|Semester 1 Credit Value:||20|
The aims of this module are:
- to acquaint you with the history of the Greek world from 776 BC, the traditional date for the first Olympic Games
and thus the ‘beginning’ of Greek history, until the fall of the Athenian democracy (404BC).
- to enable you to engage critically with scholarship dealing with the central historical questions of that period, a
crucial part of your training as either a classicist or historian.
- to foster core skills in using and evaluating primary evidence.
- to provide you with a secure foundation for the study of ancient Greek history.
This module will provide you with a broad introduction to history of the Archaic and Classical Greek world during the period 776-404BC. Key political events in mainland Greece and the Aegean will be set in their wider context: a world shaped by mobility and exchange that extended from the Pillars of Herakles (the Rock of Gibraltar) to the North Pontic shore (modern Ukraine).
Topics covered include: the origins and nature of Greek identity, art and culture; Greek settlement overseas; contact and interaction with non-Greeks; political thought; the origins, development and internal workings of the Greek city state; Greek society (slavery, religious belief, sexuality); the economy; the Persian Wars; the Delian League and the road to empire; Athenian democracy; Sparta; The Peloponnesian War; Athens’ downfall and its immediate aftermath (the trial and execution of Socrates).
Upon successful completion of this module, you will have a sound knowledge of the broad sweep of Greek history from 776 to 404 BC. Having developed a comprehensive understanding of the major historical themes that shaped the Greek world during this period you will also be accustomed to using a variety of primary and secondary materials to answer (and formulate) historical questions relating to political events, warfare, society and culture.
The module will foster a variety of transferable skills (not all directly assessed), including: oral discussion; listening and note-taking skills; analytical reading of set texts; identification and deployment of material relevant to a particular question; engagement with primary evidence; written exposition; effective time-management.
|Graduate Skills Framework Applicable:||Yes|
|Guided Independent Study||Assessment preparation and completion||75||1:00||75:00||45% of guided independent study|
|Scheduled Learning And Teaching Activities||Lecture||26||1:00||26:00||N/A|
|Guided Independent Study||Directed research and reading||75||1:00||75:00||45% of guided independent study|
|Scheduled Learning And Teaching Activities||Small group teaching||8||1:00||8:00||Class discussions/close reading of set texts|
|Scheduled Learning And Teaching Activities||Fieldwork||1||1:00||1:00||Museum Visit|
|Scheduled Learning And Teaching Activities||Drop-in/surgery||1||1:00||1:00||N/A|
|Guided Independent Study||Independent study||14||1:00||14:00||10% of guided independent study|
Lectures will introduce you to key historical topics and how to approach them. Lectures are not merely intended to provide you with answers. Instead, they will provide you with the knowledge and skills that will enable you to both formulate and answer your own questions. Your listening and note-taking skills will play a key role in this process. The class discussions are an opportunity for you to develop your understanding dynamically, e.g. by engaging in discussion of how you should go about addressing historical questions, the relative merits of different types of evidence or approach to the sources or by gaining clarification of any points that you do not understand. In doing so you will develop your analytical skills, oral communication skills and your ability to work as part of a team.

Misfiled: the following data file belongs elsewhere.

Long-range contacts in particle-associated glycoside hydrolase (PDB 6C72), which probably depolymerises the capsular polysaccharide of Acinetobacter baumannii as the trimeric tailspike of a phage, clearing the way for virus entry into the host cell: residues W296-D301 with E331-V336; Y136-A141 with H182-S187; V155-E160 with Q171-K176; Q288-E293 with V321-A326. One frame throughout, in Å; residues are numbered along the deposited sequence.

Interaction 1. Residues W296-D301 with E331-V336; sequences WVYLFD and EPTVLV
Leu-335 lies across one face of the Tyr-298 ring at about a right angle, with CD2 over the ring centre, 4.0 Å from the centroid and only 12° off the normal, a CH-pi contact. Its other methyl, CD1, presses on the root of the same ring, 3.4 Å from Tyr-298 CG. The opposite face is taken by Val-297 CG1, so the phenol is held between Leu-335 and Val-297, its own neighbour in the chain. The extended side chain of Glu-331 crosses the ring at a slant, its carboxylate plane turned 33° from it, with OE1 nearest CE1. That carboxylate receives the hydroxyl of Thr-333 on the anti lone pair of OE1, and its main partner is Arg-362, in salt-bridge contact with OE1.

The format of resits will be determined by the Board of Examiners
|Written Examination||90||1||A||75||The exam consists of 2 gobbets and one essay question.|
The workshop assignment assesses knowledge and understanding of the texts set for the module, the ability to compare and contrast related source texts on a common subject, and the ability to expound and criticize a textual extract lucidly, succinctly and with relevance in a relatively brief space.
The unseen examination tests the students’ acquisition of a clear, general and overall knowledge of the subject plus the ability to think and analyse a problem quickly, to select from and to apply both the general knowledge of aspects of the subject to new questions, problem-solving skills, adaptability, the ability to work unaided and to write clearly and concisely.
ERASMUS students at Newcastle have the option of writing one 3,000 word essay to be handed in by 12.00 p.m. of the Friday of the first week of the assessment period. This will replace all assessment work required of domestic students. If they wish to take up this option, they need to discuss it with the module leader. It remains the case that, if an ERASMUS student wishes to do the same assessment as the domestic students, that option remains open to them. No variation of the deadlines will be allowed except on production of medical or equivalent evidence.
Study Abroad students (i.e. non-EU exchange students) are required to complete the normal assessment under all circumstances.
Note: The Module Catalogue now reflects module information relating to academic year 14/15. Please contact your School Office if you require module information for a previous academic year.
Disclaimer: The University will use all reasonable endeavours to deliver modules in accordance with the descriptions set out in this catalogue. Every effort has been made to ensure the accuracy of the information, however, the University reserves the right to introduce changes to the information given including the addition, withdrawal or restructuring of modules if it considers such action to be necessary.